On Tue, Dec 3, 2013 at 11:05 PM, Joe Quinn <headprogrammingczar <at> gmail.com> wrote:
I got the same thing, but based on my github account. The person who contacted me has a consistent LinkedIn account, and his email passed SPF, DKIM, and rPTR.

On 12/3/2013 4:48 PM, Steffen Schuldenzucker wrote:
On Tue, 3 Dec 2013 20:20:37 +0000 (UTC)
AntC <anthony_clayden <at> clear.net.nz> wrote:
[...]
Re work: curiously, I recently received an unsolicited email from Google
inviting me to 'have a conversation' [managementspeak yeuch!].
This was apparently based on my volume of postings on the forum. (I
suspect not on their quality ;-) I suggested that first they look at my
LinkedIn page, which would have roughly revealed my age -- already greater
than yours will be when you 'come out of school'.

Since then, nothing. Nada. Not even an acknowledgement. Rude, I call it.

I think you'll find ageism is still rife in the industry.
Sorry for totally leaving the original topic here, but:

Same for me: Got an e-mail from some "technical sourcer", replied (I'll actually be looking for a job soon), never got anything back. - Twice!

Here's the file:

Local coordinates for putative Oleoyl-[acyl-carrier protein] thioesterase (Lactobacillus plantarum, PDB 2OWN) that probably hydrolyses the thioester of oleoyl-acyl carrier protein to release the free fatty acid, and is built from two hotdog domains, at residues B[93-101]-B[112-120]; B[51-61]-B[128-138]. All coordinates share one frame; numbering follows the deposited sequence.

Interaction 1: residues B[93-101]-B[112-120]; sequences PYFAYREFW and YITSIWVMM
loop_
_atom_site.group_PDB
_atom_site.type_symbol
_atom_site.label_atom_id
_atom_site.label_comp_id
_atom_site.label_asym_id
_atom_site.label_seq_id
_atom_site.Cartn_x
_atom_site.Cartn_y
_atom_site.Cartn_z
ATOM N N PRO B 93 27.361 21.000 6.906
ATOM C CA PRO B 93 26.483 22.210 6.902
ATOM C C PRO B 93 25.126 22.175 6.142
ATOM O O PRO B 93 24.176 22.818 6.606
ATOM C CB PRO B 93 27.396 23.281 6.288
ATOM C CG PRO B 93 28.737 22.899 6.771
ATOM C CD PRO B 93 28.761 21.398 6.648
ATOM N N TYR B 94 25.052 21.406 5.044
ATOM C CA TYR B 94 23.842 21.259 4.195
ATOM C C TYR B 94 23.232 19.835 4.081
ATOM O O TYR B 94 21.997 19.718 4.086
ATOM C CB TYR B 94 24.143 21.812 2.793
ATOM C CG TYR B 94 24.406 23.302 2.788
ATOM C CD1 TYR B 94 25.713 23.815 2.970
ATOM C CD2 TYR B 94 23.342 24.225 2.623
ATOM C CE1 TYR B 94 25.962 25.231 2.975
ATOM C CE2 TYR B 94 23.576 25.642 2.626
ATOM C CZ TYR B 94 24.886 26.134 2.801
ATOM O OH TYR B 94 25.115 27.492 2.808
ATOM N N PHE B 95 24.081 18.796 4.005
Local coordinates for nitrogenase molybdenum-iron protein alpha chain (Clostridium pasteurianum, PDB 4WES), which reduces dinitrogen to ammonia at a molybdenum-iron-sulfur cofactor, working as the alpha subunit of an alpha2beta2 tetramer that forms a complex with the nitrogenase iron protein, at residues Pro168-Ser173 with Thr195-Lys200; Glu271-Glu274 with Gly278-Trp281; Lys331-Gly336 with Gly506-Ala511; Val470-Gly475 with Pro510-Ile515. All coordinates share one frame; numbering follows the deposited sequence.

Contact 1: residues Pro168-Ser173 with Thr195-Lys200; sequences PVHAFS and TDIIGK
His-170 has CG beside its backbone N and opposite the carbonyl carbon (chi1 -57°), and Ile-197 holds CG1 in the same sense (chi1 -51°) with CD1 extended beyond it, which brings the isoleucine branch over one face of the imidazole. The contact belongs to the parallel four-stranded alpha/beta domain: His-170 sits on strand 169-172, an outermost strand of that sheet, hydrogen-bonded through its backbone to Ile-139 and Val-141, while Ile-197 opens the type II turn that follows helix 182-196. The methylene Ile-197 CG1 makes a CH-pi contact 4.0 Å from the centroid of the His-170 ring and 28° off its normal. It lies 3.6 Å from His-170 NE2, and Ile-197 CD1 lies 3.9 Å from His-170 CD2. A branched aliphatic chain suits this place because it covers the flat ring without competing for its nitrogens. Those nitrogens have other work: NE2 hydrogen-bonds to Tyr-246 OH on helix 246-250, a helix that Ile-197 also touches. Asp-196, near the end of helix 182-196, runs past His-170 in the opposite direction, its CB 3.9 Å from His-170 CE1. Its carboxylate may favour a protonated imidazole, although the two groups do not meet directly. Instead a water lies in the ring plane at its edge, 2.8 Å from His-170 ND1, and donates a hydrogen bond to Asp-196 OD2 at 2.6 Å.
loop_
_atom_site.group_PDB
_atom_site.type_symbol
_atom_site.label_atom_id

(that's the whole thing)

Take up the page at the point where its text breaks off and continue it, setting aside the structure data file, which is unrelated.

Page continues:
I imagine they do a
forM_ (users haskell_cafe) $ \u ->
   when ("functional" `elem` words (linkedin_page u)) $ send (std_email u) u
, but with several agents which don't sync back their results.

Doesn't seem to be age-related, though. (I'm 25)

-- Steffen


_______________________________________________
Haskell-Cafe mailing list
Haskell-Cafe <at> haskell.org
http://www.haskell.org/mailman/listinfo/haskell-cafe



--
Your ship was destroyed in a monadic eruption.
_______________________________________________
Haskell-Cafe mailing list
Haskell-Cafe <at> haskell.org
http://www.haskell.org/mailman/listinfo/haskell-cafe
Jan Stolarek | 4 Dec 12:09 2013
Picon

Re: Google headhunters

> The surprising thing to me about all this is that I thought Google only
> hires Ph. D.s who solve difficult mathematical problems displayed on
> billboards.
Haha :-) And I - being a PhD and working at the university - was really surprised to be offered 
an "engineering position".

Janek
Corey O'Connor | 3 Dec 22:29 2013
Picon

Re: PhD at age 45?

Related: Paths to becoming a professor of CS at age 45 (or so)?

I don't have much interest in getting a PhD, but have plenty for teaching CS. Seems like a nice thing to pursue once I'm tired of industry. haha

Cheers,
Corey



On Tue, Dec 3, 2013 at 11:43 AM, Dennis Raddle <dennis.raddle <at> gmail.com> wrote:
A more specific question than my last post. I guess I'm wondering if it's a good idea to begin a PhD in CS at age 45 (currently having a BS in CS). My goal is to obtain work that interests me, work that really draws on the skills one develops in a PhD program. Work in academia is hard to obtain, I understand, but I could take an industry job. I'm wondering if I'll just be postponing a job with no financial gain afterward and poor prospects for work. Or if there is ageism that will work against a guy coming out of school at age 52.